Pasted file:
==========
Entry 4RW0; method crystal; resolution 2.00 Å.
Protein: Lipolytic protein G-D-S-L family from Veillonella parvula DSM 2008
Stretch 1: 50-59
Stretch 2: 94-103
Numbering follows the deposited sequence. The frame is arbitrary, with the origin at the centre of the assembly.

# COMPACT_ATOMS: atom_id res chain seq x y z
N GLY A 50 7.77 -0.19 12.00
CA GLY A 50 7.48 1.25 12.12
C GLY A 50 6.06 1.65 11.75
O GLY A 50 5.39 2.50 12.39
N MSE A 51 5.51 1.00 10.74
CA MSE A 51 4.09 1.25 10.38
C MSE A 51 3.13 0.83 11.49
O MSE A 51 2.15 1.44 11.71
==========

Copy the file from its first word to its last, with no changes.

Entry 4RW0; method crystal; resolution 2.00 Å.
Protein: Lipolytic protein G-D-S-L family from Veillonella parvula DSM 2008
Stretch 1: 50-59
Stretch 2: 94-103
Numbering follows the deposited sequence. The frame is arbitrary, with the origin at the centre of the assembly.

# COMPACT_ATOMS: atom_id res chain seq x y z
N GLY A 50 7.77 -0.19 12.00
CA GLY A 50 7.48 1.25 12.12
C GLY A 50 6.06 1.65 11.75
O GLY A 50 5.39 2.50 12.39
N MSE A 51 5.51 1.00 10.74
CA MSE A 51 4.09 1.25 10.38
C MSE A 51 3.13 0.83 11.49
O MSE A 51 2.15 1.44 11.71